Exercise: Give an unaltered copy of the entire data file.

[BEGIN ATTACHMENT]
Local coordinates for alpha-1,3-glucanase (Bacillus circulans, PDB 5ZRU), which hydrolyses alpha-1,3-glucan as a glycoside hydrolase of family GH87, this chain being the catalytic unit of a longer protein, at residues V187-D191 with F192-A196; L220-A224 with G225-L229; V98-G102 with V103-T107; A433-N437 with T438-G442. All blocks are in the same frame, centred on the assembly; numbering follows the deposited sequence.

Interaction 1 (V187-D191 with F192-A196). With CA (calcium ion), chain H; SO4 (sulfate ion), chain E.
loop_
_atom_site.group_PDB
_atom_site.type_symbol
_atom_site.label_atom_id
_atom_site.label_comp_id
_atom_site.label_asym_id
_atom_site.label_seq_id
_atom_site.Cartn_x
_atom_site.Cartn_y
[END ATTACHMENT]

Local coordinates for alpha-1,3-glucanase (Bacillus circulans, PDB 5ZRU), which hydrolyses alpha-1,3-glucan as a glycoside hydrolase of family GH87, this chain being the catalytic unit of a longer protein, at residues V187-D191 with F192-A196; L220-A224 with G225-L229; V98-G102 with V103-T107; A433-N437 with T438-G442. All blocks are in the same frame, centred on the assembly; numbering follows the deposited sequence.

Interaction 1 (V187-D191 with F192-A196). With CA (calcium ion), chain H; SO4 (sulfate ion), chain E.
loop_
_atom_site.group_PDB
_atom_site.type_symbol
_atom_site.label_atom_id
_atom_site.label_comp_id
_atom_site.label_asym_id
_atom_site.label_seq_id
_atom_site.Cartn_x
_atom_site.Cartn_y